This seminar took place on November 27th, 2020. Our guest speakers were Drs. Jorge Zavala (FAUBA, CONICET, Argentina) and Sean Prager (Usask, Canada), whose research areas involve plant-insect interactions. Their research talks focused on sucking-piercing herbivores, namely stink bugs, psyllids, and leafhoppers.

Dr. Jorge Zavala

Dr. Jorge Zavala is a CONICET principal researcher and a professor from the School of Agriculture of University of Buenos Aires. He holds a PhD in chemical ecology and works with plant–insect interactions in agroecosystems. His research aims at an integrated approach to soybean chemical defenses, stink bugs resistance strategies, and stink bugs gut microbial diversity.

His talk was titled: "Stink bugs strategies to feed on field-grown soybean and avoid plant defenses". 

Dr. Sean Prager

Dr. Sean Prager is an entomologist in the departments of Plant Sciences and Biology at the University of Saskatchewan. He holds a PhD in Ecology and Evolutionary biology. His research focuses on the applied and fundamental aspects of insect ecology, particularly with respect to crops, bees, and disease vectors.

His talk was titled: "Plant and pathogen-mediated interactions in sucking insects". 

Prager Lab

This seminar was hosted on December 18th, 2020. Our guest speakers were Drs. Patricia Fernández (CIHIDECAR-CONICET, Argentina) and Tyler Wist (AAFC SRDC, Canada), who shared their research about integrated pest management.


Dr. Patricia Fernández
Dr. Fernández is a CONICET researcher and a professor from the School of Agriculture of the University of Buenos Aires. She holds a PhD in chemical ecology. She works with plant – insect interactions, focusing on plant volatiles and other secondary metabolites associated to leaf surfaces that can affect oviposition and/or feeding choices and how these cues change following insect damage.


Her talk is titled "Seeking of host plant by chemical cues in herbivore insects".

Dr. Tyler Wist 

Dr. Wist works as a field crop entomologist with Agriculture and Agri-Food Canada to understand the effects of crop-ravaging insects on their host plants. He spends a lot of time in wheat and pulse crops these days, looking at plant resistance to wheat midge and insecticide timing for pea aphids and still takes walks through cereal crops to check on cereal aphids and their natural enemies.

His talk is titled: "The cereal aphid manager app". Tyler will take you through the development of the Cereal Aphid Manager app and its Dynamic Action Threshold to incorporate natural enemies into the cereal aphid economic threshold.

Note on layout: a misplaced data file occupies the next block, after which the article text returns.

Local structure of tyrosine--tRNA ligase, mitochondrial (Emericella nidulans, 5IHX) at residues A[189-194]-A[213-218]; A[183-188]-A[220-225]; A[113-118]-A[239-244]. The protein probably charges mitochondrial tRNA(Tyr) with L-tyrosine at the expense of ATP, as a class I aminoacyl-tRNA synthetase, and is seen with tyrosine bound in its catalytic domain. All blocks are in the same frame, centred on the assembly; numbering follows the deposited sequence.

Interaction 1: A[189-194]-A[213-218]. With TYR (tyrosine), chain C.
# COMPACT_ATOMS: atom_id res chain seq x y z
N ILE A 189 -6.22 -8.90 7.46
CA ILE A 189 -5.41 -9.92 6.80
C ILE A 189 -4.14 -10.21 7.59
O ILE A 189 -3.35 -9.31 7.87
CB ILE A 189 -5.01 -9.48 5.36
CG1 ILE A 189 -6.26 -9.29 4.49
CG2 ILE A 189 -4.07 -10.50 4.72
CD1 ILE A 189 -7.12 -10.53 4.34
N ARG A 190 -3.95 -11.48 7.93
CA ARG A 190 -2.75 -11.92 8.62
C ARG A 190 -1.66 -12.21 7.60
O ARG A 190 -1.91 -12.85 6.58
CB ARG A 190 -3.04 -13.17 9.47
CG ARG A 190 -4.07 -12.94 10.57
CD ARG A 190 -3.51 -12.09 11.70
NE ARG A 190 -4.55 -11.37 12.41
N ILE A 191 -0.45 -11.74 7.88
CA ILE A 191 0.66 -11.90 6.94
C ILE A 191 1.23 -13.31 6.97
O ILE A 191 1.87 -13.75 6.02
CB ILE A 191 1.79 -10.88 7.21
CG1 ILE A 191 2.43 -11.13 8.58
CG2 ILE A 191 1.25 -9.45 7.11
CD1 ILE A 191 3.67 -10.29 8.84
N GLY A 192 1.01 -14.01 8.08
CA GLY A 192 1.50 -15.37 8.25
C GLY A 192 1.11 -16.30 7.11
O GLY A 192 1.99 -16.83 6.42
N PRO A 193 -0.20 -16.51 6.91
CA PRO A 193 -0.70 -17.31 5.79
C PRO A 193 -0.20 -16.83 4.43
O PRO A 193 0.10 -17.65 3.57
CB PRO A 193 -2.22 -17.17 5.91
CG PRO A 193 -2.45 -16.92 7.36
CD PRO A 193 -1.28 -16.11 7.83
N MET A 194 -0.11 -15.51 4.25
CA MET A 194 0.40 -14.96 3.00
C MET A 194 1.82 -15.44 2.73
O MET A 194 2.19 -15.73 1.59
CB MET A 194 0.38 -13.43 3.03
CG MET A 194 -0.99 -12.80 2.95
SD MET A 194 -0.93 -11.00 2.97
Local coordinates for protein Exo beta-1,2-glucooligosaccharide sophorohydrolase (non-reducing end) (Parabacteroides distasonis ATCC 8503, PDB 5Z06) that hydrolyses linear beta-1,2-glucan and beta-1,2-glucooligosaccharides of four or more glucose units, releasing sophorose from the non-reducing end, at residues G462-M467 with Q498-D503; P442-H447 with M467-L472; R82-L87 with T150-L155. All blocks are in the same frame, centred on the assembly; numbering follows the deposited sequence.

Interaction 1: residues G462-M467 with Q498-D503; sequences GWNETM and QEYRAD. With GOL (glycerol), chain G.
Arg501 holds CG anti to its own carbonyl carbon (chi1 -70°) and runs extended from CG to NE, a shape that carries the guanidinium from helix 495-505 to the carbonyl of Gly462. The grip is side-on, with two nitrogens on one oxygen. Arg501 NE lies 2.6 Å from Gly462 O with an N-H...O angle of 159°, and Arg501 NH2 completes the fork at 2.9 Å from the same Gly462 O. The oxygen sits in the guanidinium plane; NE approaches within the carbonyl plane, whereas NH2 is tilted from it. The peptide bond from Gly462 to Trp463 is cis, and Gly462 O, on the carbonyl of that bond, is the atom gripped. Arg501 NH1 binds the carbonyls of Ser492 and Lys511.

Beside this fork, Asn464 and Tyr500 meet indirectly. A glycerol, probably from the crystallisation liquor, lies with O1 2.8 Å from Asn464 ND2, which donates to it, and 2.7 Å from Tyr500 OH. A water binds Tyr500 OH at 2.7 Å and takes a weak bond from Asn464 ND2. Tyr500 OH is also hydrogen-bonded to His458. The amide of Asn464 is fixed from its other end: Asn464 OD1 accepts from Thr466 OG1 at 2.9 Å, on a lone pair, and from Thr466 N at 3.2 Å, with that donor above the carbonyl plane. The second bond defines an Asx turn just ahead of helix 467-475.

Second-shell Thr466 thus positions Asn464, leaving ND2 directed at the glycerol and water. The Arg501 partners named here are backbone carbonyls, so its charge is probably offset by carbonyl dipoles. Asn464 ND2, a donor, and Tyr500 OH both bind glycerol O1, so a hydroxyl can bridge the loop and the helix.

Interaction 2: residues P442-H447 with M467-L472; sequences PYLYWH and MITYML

Check the latest posts by Dr. Wist

Cereal Aphid Manager Mobile App


Our guest speakers were Drs. Pablo Schilman (University of Buenos Aires-CONICET, Argentina) and Maarten Voordouw (University of Saskatchewan, Canada), who shared their research about blood-feeding arthropods.

Dr. Pablo Schilman 

Dr. Schilman is a CONICET researcher and a professor at the University of Buenos Aires, Argentina. His main area of research is insect’s eco-physiology. He is interested in the physiological adaptations of insects to their environment. In particular, how abiotic factors such as water availability and temperature affect the behavior and physiology of insects and which are their physiological limitations for the geographical distribution.

His talk was titled "Thermotolerance in vectors of Chagas disease".

Dr. Maarten Voordouw 

Dr. Voordouw has been an assistant professor in the Department of Veterinary Microbiology at the University of Saskatchewan since 2018. His work focuses on host-parasite interactions, vector-borne diseases, multiple-strain pathogens and the ecology of mixed infections, Lyme disease and other tick-borne infections.

His talk was titled: "The ecology of ticks that transmit Lyme disease – a tale of mast, mice, and time lags".


This talk was based on the following work:

Bregnard et al. 2020 Parasites & Vectors

Bregnard et al. 2021 Parasites & Vectors


Find out more about Dr. Voordouw´s research line 

This seminar was held on March 26th, 2021. Our guest speakers Dr. Fernanda Cingolani (CEPAVE-CONICET-UNLP, Argentina) and Dr. Héctor Cárcamo (Agriculture and Agri-Food Canada, Canada) talked about the use of biological control agents on insect pests such as pentatomids, cereal leaf beetle, and weevils.



"My main interest is the study of the biology and ecology of parasitoid (Hymenoptera and Diptera), in particular those associated with phytophagous hemipteran pests belonging to the family Pentatomidae. My studies have focused on analyzing pest-natural enemies dynamics, with particular interest in interspecific interactions among parasitoids." Dr. Fernanda Cingolani

Her talk was titled: "Potentials of parasitoids for biological control of redbanded stink bug Piezodorus guildinii (Hemiptera: Pentatomidae)."

Find Dr. Cingolani on ResearchGate

Latest publications


"For the past 21 years I have been researching management strategies for insect pests of field crops, including canola, cereals, forages, and pulses. These strategies include validation of economic thresholds, and development and integration of biological and cultural control approaches with chemical control to improve the sustainability of crop production. I am also interested in biodiversity conservation studies, and the role of natural enemies in contributing to pest management." Dr. Héctor Cárcamo